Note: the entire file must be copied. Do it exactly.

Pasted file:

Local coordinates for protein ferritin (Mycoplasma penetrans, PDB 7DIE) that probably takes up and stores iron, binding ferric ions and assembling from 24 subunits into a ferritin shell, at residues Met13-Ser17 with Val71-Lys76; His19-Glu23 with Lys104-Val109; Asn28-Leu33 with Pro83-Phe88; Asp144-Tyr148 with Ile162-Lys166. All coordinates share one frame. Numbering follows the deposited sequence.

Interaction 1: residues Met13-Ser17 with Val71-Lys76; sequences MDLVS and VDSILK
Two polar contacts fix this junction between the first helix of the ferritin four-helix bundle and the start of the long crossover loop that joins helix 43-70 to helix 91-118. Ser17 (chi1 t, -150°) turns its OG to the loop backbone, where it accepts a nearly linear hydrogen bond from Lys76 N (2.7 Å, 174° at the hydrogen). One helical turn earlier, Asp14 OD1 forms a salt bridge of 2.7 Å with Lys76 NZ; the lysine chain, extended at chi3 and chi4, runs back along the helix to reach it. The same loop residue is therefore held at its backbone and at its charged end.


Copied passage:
Local coordinates for protein ferritin (Mycoplasma penetrans, PDB 7DIE) that probably takes up and stores iron, binding ferric ions and assembling from 24 subunits into a ferritin shell, at residues Met13-Ser17 with Val71-Lys76; His19-Glu23 with Lys104-Val109; Asn28-Leu33 with Pro83-Phe88; Asp144-Tyr148 with Ile162-Lys166. All coordinates share one frame. Numbering follows the deposited sequence.

Interaction 1: residues Met13-Ser17 with Val71-Lys76; sequences MDLVS and VDSILK
Two polar contacts fix this junction between the first helix of the ferritin four-helix bundle and the start of the long crossover loop that joins helix 43-70 to helix 91-118. Ser17 (chi1 t, -150°) turns its OG to the loop backbone, where it accepts a nearly linear hydrogen bond from Lys76 N (2.7 Å, 174° at the hydrogen). One helical turn earlier, Asp14 OD1 forms a salt bridge of 2.7 Å with Lys76 NZ; the lysine chain, extended at chi3 and chi4, runs back along the helix to reach it. The same loop residue is therefore held at its backbone and at its charged end.